Monday, 5 December 2016

The Customer of the Future

Written by
Brian Bannatyne

We have just completed some interesting research in conjunction with the CCA looking at the key strategies that organisations believe they must deliver to meet the needs of “The Customer of the Future“. We received lots of excellent feedback from over 70 organisations of varying sizes in multiple sectors.

 

So the industry has spoken. Here’s what it had to say. The top 5 strategies identified by this broad cross section of organisations is as follows :-

 

  • Customer Service Directors (CSD’s) must take the lead.
  • We need to build relationship capability not transactional capability at the front end.
  • We must invest & develop our people to enable success in a more complex future world.
  • We must measure the things that matter most to customers.
  • We must use data to reach out and solve customer problems proactively.

 

 

The challenge for CSD’s is that this all has to be done against a backdrop of significant budget pressures where “more with less'” is demanded by CEO’s.Let’s have a look a few key findings.

 

75% of organisations see multi-channel capability as key to servicing customers and also critically in reducing the cost to serve. We agree. However over 70% say their systems are not fit for purpose with nearly 80% indicating they lack the technology to deliver a single unified view of the customer that would enable their people to spend more time engaging with the customer, building rapport and taking ownership of issues. Again we agree. But only 5% of organisations say their people have insufficient training. This doesn’t stack up to us. We think this massively understates the training, coaching & development our people want and need. Money as always is the perceived problem.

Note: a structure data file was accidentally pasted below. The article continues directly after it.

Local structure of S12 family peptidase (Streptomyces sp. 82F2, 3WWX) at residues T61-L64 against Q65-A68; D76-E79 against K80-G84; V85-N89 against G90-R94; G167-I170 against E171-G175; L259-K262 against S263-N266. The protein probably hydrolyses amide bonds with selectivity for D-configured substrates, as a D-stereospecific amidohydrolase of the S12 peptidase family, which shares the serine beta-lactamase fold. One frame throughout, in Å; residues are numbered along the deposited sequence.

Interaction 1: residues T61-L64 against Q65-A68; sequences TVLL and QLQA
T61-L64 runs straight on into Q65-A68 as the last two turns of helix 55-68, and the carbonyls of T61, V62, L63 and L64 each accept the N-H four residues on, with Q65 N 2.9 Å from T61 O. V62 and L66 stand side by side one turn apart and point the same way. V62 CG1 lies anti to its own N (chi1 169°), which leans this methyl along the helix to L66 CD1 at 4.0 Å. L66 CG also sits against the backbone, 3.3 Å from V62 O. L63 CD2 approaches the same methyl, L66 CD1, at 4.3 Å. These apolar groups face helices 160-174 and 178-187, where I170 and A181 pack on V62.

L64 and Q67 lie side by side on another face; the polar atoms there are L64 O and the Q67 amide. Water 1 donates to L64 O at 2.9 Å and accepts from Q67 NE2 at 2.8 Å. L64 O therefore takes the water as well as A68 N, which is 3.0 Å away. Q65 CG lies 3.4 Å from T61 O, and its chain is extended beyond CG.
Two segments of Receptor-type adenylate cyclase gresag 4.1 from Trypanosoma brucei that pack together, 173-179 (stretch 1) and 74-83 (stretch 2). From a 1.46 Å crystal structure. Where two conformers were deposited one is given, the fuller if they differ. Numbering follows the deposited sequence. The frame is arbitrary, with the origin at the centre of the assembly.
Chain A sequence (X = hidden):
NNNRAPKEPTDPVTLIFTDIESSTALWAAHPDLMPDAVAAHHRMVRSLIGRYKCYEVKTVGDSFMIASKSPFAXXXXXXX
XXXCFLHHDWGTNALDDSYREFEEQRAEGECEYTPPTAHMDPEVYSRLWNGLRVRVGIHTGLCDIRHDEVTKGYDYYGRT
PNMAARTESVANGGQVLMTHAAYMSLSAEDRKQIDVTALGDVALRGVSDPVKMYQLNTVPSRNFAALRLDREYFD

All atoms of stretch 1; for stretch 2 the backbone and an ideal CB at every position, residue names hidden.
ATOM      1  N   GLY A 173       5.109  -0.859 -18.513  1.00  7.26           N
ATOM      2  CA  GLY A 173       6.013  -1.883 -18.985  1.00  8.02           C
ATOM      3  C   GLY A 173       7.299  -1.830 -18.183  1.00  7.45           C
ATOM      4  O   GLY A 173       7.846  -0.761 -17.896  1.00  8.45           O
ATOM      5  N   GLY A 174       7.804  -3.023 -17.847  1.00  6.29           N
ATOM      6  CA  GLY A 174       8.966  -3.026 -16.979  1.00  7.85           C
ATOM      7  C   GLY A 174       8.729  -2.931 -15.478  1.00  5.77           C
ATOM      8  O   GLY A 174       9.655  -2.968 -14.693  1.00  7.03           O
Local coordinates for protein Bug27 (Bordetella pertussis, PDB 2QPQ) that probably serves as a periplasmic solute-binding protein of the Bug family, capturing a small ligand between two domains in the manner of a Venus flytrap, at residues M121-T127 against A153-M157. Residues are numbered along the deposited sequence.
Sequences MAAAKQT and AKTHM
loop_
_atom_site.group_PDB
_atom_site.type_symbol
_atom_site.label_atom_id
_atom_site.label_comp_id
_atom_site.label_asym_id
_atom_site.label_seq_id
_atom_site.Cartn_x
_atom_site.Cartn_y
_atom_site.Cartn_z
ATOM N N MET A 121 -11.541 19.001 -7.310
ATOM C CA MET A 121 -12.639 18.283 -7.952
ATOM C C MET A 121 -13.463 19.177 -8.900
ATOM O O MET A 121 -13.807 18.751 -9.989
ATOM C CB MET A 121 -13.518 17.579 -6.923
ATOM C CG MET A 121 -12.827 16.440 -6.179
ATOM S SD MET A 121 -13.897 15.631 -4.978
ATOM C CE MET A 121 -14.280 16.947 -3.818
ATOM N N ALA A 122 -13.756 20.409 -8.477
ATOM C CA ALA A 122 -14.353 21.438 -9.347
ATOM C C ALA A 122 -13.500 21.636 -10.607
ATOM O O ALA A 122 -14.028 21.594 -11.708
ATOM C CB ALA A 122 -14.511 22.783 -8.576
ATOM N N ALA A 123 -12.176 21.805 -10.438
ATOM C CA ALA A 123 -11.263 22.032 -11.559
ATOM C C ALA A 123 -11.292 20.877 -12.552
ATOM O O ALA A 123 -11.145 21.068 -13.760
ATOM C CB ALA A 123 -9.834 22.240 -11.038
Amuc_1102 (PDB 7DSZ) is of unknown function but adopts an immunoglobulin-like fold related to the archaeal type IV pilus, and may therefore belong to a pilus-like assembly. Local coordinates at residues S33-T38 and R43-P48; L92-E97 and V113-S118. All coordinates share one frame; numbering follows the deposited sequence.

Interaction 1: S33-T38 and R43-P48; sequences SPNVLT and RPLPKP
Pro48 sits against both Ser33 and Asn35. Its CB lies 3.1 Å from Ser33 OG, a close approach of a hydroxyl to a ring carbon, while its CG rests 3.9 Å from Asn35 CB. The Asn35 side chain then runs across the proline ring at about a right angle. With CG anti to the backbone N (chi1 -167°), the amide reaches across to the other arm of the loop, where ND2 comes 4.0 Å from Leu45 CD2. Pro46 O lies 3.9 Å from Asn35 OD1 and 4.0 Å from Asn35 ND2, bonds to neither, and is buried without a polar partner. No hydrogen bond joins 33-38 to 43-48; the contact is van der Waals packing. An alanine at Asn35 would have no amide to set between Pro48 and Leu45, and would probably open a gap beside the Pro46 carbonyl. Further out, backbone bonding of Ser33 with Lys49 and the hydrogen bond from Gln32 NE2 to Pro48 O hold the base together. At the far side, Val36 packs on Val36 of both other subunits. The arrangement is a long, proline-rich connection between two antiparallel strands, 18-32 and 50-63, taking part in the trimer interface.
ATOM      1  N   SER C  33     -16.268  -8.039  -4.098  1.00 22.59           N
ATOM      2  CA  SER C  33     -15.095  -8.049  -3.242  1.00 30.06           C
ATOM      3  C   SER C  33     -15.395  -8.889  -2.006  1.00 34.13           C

Whilst metrics like customer satisfaction still figure prominently in what gets measured a significant majority of organisations said one of their biggest challenges was reducing customer effort yet only 8% are measuring this. Measures such as average handle time still figure prominently. We need to measure what’s important to customers. We need to have the courage to bring this to life.

 

At Kura our take on all of this is that the opportunity to do things differently and better is enormous. Our philosophy is all about our people. Our people are our primary focus. Our Vision is to create a business that is “Unrivalled in Developing People”. And not just in our own industry. This is hugely aspirational and to realise this Vision we have very different strategies, very different client relationships and we think and act very differently every day. Our software business Inisoft, which specialises in Unified Agent Desktop and Self Serve technologies, helps us on our journey.

 

Let me leave you with a final thought. A key aspect called out by all of these organisations is the need for stronger functional leadership. CSD’s must bring compelling business cases to their Boards as to why they should invest in customer service. When we first meet CSD’s they always want to know the answer to one question. You know it’s coming you’re just never quite sure when. “What’s your attrition” they ask ? Our answer never changes. “It will be what you and I decide it’s going to be”. Let’s take collective ownership for how we treat the people who deliver the service to our customers. The Customer of the Future would like that.

 

www.wearekura.com Vision to be Unrivalled in Developing People Across all Organisations.

www.inisoft.com Syntelate technology deployed on over 15000 desktops worldwide.

www.cca-global.com

 

 

Brian Bannatyne

Kura

CEO

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